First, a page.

Ridesharing provider Uber is the subject of an investigation by Australia’s ombudsman for workplace relations.
The Fair Work Ombudsman confirmed to Business Insider on Wednesday evening that it has started an inquiry into whether the company’s conditions for drivers comply with federal regulations.
“I can confirm that the Fair Work Ombudsman has commenced an investigation into Uber, with the purpose of determining whether the engagement of Uber drivers is compliant with Commonwealth workplace laws,” an ombudsman spokesperson said.
“As this is a live investigation it would not be appropriate for us to comment any further.”
Uber had long been classifying drivers as contractors rather than employees, explicitly calling them “partner-drivers” to emphasise the point. But a group of activist drivers called Rideshare Drivers United has claimed responsibility for the FWO investigation, saying the current conditions equate to a “a classic ‘sham contracting’ arrangement”.
“To be classified as real subcontractors, drivers must have more control and ability to grow their business, directly negotiate service prices with customers, ask for the destination before having to drive to the pick up location, be permitted to hail street rides, issue invoices and most importantly be able to scrutinise the Uber booking system and its various performance and earning metrics,” the group stated on its website this month.
“Uber currently does it all ‘on behalf of drivers’ while drivers have absolutely no say over any of these important business decisions & functions.”
An Uber Australia said that more than 60,000 people chose to drive on its platform because “they like setting their own schedule and being their own boss”.
“We will be happy to assist the Fair Work Ombudsman with any questions they may have.”
Rideshare Drivers United claimed it took its concerns to the FWO earlier this month, submitting accounts of driver experiences and demanding that all rideshare drivers be classified and paid as casual workers. Now that the investigation has started, it is actively calling on Uber drivers to make submissions to the ombudsman.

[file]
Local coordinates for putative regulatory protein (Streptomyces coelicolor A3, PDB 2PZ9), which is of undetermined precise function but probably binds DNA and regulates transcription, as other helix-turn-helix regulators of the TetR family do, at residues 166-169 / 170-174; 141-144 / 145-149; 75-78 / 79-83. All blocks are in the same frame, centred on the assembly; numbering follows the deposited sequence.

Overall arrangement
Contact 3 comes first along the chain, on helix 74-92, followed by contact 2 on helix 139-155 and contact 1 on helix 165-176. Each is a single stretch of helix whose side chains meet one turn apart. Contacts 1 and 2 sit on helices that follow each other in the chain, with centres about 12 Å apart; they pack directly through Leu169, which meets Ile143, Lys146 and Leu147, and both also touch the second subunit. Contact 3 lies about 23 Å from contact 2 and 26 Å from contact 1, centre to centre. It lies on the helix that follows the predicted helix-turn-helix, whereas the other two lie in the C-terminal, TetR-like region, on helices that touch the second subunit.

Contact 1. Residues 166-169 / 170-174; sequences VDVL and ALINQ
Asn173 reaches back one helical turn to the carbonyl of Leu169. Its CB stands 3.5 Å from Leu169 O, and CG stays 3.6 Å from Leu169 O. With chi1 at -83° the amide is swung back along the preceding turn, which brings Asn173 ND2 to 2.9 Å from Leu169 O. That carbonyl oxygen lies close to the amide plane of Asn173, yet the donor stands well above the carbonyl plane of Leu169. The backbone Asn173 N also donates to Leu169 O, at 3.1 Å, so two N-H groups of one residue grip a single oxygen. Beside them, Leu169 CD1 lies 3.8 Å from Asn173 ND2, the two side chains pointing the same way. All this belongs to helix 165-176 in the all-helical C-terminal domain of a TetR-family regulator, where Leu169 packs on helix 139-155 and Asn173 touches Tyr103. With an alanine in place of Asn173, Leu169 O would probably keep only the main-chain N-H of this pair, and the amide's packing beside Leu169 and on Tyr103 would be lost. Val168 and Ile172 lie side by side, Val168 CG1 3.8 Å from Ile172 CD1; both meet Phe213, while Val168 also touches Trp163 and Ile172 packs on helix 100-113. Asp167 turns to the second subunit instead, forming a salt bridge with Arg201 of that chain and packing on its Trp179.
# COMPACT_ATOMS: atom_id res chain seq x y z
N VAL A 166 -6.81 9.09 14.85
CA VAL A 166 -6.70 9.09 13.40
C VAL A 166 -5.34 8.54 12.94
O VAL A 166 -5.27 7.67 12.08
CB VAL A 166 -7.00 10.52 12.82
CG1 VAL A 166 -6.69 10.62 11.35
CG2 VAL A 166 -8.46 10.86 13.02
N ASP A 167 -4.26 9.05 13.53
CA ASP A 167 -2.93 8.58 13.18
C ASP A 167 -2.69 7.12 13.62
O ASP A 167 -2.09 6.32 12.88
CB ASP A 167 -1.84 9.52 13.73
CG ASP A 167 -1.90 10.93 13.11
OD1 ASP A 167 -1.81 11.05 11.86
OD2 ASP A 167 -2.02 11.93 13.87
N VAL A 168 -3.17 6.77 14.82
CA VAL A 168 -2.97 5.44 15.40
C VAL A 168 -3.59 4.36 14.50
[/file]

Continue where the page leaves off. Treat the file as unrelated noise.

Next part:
In an attempt to calm driver concerns, Uber Australia earlier this month lifted its minimum fares across all mainland state capitals. The company also added a 55c booking fee at the same time, but none of that went to the drivers.
Rideshare Drivers United said at the time that the minimum fare rides were such a small percentage of total trips that the change was “a slap in the face” for drivers.
The group instead called for a hike in the distance-based rates. Those tariffs had been cut twice in the past two years and now were at “very low, unsustainable levels” that left drivers with “well below minimum take home wage”, according to Rideshare Drivers United.
Failure to adapt
Uber globally has been on a hiding to nothing in recent weeks, with its corporate culture coming under scrutiny, a board member resigning after making sexist comments at an anti-sexism staff meeting, and its founder and chief Travis Kalanick resigning after an investor revolt.
Tony Wu, head of growth at recruitment platform startup Weploy, said that the industrial dispute in Australia had arisen because the “gig economy” has evolved from people earning “quick cash on the side” to actually making their primary income.
“Many Australians [now] rely on this type of work as their livelihoods, and as such, we need to treat these jobs as legitimate forms of employment,” he said.
“We feel there is a lack of responsibility within the gig economy and workers are left to fend for themselves as contractors.”
While Uber had left a great legacy of bringing the gig economy into the mainstream, Wu said, its industrial relations needed to adapt.
“If they fail to take responsibility for this, it will only continue to add to their growing list of issues. In the gig economy, the success of your business is proportional to the happiness of your community,” he said.
“However, Uber can’t be solely blamed for the issue — policy makers have been slow to the mark and have failed to adapt legislation to protect workers within these economies.”